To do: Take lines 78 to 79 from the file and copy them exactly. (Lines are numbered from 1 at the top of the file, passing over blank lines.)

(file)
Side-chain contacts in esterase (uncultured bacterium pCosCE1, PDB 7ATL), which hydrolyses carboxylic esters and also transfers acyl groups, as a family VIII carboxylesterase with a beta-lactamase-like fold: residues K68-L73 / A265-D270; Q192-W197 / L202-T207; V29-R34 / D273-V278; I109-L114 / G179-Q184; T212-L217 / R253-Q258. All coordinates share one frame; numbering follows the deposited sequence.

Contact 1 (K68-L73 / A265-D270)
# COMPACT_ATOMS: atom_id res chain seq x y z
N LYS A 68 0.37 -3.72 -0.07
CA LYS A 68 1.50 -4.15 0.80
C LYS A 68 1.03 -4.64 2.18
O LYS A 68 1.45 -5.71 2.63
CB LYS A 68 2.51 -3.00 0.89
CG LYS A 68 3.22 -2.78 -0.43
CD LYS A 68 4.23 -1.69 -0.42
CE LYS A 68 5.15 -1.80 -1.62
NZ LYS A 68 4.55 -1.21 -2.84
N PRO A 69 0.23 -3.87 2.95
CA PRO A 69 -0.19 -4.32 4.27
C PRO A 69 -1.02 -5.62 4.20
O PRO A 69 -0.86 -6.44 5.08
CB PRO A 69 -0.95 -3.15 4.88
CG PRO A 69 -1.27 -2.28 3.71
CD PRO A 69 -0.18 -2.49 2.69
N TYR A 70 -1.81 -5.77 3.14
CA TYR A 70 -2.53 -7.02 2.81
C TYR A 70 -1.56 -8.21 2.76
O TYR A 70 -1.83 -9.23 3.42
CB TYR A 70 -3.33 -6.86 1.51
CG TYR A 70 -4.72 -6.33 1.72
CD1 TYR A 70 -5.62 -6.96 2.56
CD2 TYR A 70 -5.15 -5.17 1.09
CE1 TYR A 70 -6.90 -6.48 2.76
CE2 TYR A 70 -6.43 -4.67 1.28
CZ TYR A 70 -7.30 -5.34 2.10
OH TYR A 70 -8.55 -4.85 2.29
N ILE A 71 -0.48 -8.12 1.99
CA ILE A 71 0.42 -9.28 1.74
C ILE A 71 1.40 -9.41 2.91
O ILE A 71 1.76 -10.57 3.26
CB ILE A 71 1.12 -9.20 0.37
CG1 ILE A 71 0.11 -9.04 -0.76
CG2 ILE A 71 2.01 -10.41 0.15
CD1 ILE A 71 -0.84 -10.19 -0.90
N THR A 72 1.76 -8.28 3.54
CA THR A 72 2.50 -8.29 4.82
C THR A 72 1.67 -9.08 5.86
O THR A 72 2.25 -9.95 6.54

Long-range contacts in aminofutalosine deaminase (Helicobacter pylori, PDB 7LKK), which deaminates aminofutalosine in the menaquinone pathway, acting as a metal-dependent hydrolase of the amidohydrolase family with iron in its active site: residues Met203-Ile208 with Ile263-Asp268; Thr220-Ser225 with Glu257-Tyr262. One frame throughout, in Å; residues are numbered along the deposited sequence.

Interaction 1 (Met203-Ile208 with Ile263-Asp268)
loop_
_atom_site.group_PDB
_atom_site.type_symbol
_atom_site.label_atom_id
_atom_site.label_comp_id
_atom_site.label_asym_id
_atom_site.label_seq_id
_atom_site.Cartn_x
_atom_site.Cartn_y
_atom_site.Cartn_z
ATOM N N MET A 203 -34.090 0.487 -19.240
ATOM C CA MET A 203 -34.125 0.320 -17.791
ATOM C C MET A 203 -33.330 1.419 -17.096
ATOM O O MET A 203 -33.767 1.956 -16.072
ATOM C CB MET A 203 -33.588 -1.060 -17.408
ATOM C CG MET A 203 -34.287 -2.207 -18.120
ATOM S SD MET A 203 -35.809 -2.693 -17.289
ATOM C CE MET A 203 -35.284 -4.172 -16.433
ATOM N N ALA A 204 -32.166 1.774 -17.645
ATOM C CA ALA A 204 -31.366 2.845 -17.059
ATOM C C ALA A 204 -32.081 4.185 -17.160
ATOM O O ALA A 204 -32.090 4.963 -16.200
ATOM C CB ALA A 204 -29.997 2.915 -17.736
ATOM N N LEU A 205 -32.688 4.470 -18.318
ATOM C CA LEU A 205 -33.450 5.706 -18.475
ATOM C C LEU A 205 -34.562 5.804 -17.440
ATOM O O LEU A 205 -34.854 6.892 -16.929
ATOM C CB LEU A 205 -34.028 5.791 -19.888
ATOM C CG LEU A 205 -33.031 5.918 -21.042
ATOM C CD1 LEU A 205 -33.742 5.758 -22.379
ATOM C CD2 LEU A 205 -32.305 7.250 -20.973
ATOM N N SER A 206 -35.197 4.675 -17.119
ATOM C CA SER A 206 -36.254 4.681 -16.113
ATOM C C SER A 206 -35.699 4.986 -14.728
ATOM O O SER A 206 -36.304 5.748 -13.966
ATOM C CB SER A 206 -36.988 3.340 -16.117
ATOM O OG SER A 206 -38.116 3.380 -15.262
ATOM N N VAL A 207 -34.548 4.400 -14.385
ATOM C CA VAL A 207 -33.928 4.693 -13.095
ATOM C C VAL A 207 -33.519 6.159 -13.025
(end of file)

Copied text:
ATOM C CA SER A 206 -36.254 4.681 -16.113
ATOM C C SER A 206 -35.699 4.986 -14.728